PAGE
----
40207_32 - ANALYSIS METHODS V V Vasiliev 32 32.1...

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ANALYSIS METHODS ENUIRONMENTRL RNO CONDITIONS OPERRTI ONRL --+ 32 I + OUERRLL STRRINS RSSUMPTIONS GOUERNING RNO EQURTIONS OISPLRCEMENTS -b AN0 MOOELS * A I VV Vasiliev 32.1 INTRODUCTION A detailed analysis of composite structures can provide information about the stress-strain state, strength, stiffness, stability and vibra- tional behaviour of structural elements. The analytic methods are those used in solid mechanics; the equations are modified to reflect the structural behaviour of composite structures. These equations are based on a sys- tem of assumptions that take into account the key features of a structure and establish the appropriate model for the structural element under consideration. To start the analysis (Fig. 32.1), one must know the geometric configuration of the struc- ture, material properties, environmental and operational conditions along with the applied loads. It must be noted that the available data on material properties and loading conditions affect accuracy, duration and cost of the analy- sis. As an illustration, consider a cylindrical shell loaded with a concentrated radial force. The solution for this problem can be obtained EQUl LI BRI UM EQUATIONS LOROS I I STRAIN-DI SPLRCEMENT EOURTIONS r I I EXPERIMENTAL I- RNRLYSIS INLRMINRR CONSTlTUlTlUE STRENGTH - UERlFlCRTlON Handbook of Composites. Edited by S.T. Peters. Published in 1998 by Chapman & Hall, London. ISBN 0 412 54020 7 Fig. 32-1 Outline of analysis for composite StrUC- tures.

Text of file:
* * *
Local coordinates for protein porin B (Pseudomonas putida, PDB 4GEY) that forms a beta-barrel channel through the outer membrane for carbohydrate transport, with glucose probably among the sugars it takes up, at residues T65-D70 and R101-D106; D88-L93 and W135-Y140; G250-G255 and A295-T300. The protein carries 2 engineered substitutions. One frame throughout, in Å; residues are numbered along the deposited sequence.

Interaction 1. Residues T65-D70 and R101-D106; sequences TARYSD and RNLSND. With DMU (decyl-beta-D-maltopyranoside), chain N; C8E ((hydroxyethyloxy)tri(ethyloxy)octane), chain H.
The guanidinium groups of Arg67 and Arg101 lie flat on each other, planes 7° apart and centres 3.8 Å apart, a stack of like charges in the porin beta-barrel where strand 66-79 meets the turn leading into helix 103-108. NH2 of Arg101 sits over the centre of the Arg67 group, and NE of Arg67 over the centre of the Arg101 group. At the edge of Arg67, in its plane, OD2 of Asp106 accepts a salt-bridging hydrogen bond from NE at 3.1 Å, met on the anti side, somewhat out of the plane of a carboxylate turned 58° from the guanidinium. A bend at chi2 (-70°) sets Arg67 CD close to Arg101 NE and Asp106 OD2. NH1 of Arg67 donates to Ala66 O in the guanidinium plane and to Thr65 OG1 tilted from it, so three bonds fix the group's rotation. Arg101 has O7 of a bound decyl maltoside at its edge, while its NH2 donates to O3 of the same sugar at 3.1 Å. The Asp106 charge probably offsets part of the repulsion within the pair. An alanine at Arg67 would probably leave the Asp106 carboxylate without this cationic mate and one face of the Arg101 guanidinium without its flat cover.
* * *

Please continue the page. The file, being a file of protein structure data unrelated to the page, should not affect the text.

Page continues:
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in the form of a Fourier series that has a very poor convergence at the loaded point. However, a closer inspection of the loading conditions often shows that the concentrated force is the resultant of some distributed load over an infinitesimal area; this distributed load can then be expressed by the series with a finite number of terms to achieve convergence. Operational requirements for the composite structures are also of great importance. For example, a filament wound composite shell of revolution can be a model for either a gas pres- sure vessel or a solid propellant rocket motor case for which, in contrast to the pressure ves- sel, time dependent material properties need not be considered. On the basis of this knowl- edge, assumptions are formulated for the model of the structural component under study. This model should consider only the key factors affecting the capability of the struc- ture and ignore the secondary effects that complicate the analysis without significant improvement. The next step implies analytical formula- tion of the problem, i.e. development of a complete set of the governing equations with the pertinent boundary conditions. For struc- tural analysis, the governing set of equations consists of equilibrium equations (or equa- tions of motion), strain-displacement and the constitutive equations which are material dependent. The constitutive equations include stiffness coefficients which are determined by either of the following two methods: 0 The first method is associated with direct experimental analysis of test specimens cut out of the structure or its excess length. This
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40207_32 - ANALYSIS METHODS V V Vasiliev 32 32.1...

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